The U.S. Department of Agriculture sits down to a smorgasbord of issues as it gets back to business in 2003. Deputy Secretary James Moseley, on hand at the Beltwide Cotton Conferences in Nashville, gnawed on some of the pithier provisions of what he termed a “full plate” of challenges threatening America's farmers, national security and international stability.
Homeland security tops the menu, which also includes international trade, implementation of the Farm Security and Rural investment Act of 2002, biotechnology and U.S. farmer competitiveness.
“Agriculture is the key to this nation's well-being,” Moseley said. “If someone cripples U.S. agriculture, the result will be devastating.”
Negating terrorism, he said, requires pre-emption. “And everyone must participate in the process. We have to assure the bio-security of the farm, the security of processing facilities and of every piece of our production system.”
Moseley said the battle begins on individual farms but remains a national issue. He said the Homeland Security program recognizes the importance of agriculture and “will protect it against terrorism. It's good business. We will track shipments and protect agricultural imports.”
Programs extend “into every county in the nation,” he said. “The first line of defense will be state and local vigilance.”
In the midst of threats of terrorist acts, farmers still face the increasingly daunting prospect of making a profit in a difficult economic environment. “American farmers are under intense pressure, even with better technology, to stay in business,” Moseley said. “Our window of economic advantage with new technology is shorter because the rest of the world is quick to pick up technology we develop. U.S. farmers have to adapt quickly to improve yields and quality just to keep up.”
He said the disappearance of the American textile industry poses a serious threat to U.S. cotton farmers. “Last year we exported more raw cotton than we used domestically. It's promising that we have an export market and that world consumption is growing, but the stocks-to-use ratio indicates we have too much cotton in the world.”
Without a strong domestic market, he said, the U.S. cotton industry will not maintain stability. “Can we compete is the wrong question to ask, however. We must ask how can we compete.”
Part of the answer lies in a strong commitment to research and development, “which this organization (The National Cotton Council) already employs,” he said.
Moseley said key issues include a narrow genetic base, further improvements in classing systems that help identify high quality cotton, and international trade agreements that don't penalize U.S. farmers.
He said Chinese standards, for instance, “fail to meet criteria for international trade. They are in violation of their WTO agreements.”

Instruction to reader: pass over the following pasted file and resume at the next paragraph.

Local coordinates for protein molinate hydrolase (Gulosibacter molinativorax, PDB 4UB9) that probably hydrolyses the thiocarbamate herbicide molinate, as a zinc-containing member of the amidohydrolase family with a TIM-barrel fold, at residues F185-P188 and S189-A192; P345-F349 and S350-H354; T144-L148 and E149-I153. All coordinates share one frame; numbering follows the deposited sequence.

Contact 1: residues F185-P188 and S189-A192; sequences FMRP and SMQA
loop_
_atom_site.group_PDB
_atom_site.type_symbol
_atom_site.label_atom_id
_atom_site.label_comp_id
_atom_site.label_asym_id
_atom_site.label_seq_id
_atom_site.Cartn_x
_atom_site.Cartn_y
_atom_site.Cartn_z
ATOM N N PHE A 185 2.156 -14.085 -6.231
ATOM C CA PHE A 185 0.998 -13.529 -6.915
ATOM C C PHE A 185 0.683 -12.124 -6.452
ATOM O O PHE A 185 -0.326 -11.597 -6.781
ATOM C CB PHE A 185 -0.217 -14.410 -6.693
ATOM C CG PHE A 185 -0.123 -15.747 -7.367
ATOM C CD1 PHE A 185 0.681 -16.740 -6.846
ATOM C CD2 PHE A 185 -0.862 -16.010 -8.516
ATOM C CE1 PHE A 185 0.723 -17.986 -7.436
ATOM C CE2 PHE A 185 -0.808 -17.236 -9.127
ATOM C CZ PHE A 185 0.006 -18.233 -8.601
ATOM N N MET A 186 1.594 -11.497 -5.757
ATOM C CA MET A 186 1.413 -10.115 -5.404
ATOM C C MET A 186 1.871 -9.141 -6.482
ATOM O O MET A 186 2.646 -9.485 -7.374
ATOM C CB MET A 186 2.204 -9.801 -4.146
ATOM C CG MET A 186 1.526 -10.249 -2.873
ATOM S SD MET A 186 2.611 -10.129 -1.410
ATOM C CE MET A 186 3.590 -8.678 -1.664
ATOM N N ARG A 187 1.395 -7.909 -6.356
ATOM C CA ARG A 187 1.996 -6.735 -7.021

He said U.S. farmers “need free trade. Without it, downsizing will be necessary and devastating.” He admitted that 100 percent free trade was unlikely.
“Currently, we export one-fourth of the commodities we grow. We export one-half the cotton and wheat we produce.
“Our challenge is to continue to expand markets and open new ones. We have to tear down trade barriers.”
He cautioned cotton leaders to insist on bi-lateral reductions in tariffs and subsidies and to insist that Congress include and enforce actions for non-compliance in any new trade agreements.
Moseley said he was “distressed” recently that a shipment of grain from the United States to Zimbabwe, part of the Food Aid program, was refused because it was genetically modified.
“Countries have decided to allow their people to starve rather than to permit GMO grain into the country.” He said the refusal was due to fear, not fear of any ill effects from the grain, but fear that the European Union would punish African countries by refusing to accept any of their grain into the European markets.
“Starvation in Africa will continue until the people learn to produce adequate food supplies, a task that will require biotechnology,” Moseley said.
He said biotechnology poses a dilemma in Europe, where their own GMO products enjoy easier access into markets.
“In fact the Eurodollar is printed on paper made from GMO cotton. It's okay for their money, but not for trade.
“Biotechnology remains one of the best tools available for addressing a number of serious issues, including starvation, erosion and environmental protection.”
Moseley said Mexico's refusal to abide by a 1944 water treaty poses another international concern. The treaty requires Mexico to provide 350,000 acre-feet of water a year from the Rio Grande and tributaries to the Texas farmers in the Lower Rio Grande Valley. The water debt has not been paid for more than 10 years.
“Texas officials have been strong advocates with USDA and have raised the issue,” Moseley said. “But a number of issues are in play. It's not just water for the U.S. government officials involved. Still, it's a serious issue and it needs to be resolved. For farmers in south Texas, it is just about the water.”
Moseley concluded by encouraging farmers to do their homework and sign up to participate in the farm bill programs. “We're concerned that sign-up is going slowly,” he said. “We're worried because the deadline is coming (April 1 to establish yield and acreage).”
Moseley said USDA officials expect activity to increase with the new year as farmers get back to work and into budgeting after holiday time off. “We expect an up-tick in signup. But farmers must realize that this program is not simple and requires some detailed work before farmers come into their FSA offices.
“We believe they have enough time to get it done. If we get close to deadline and anticipate problems, we'll address the issues. Until then, we expect to move FSA personnel around the country where they are needed to facilitate sign-up.”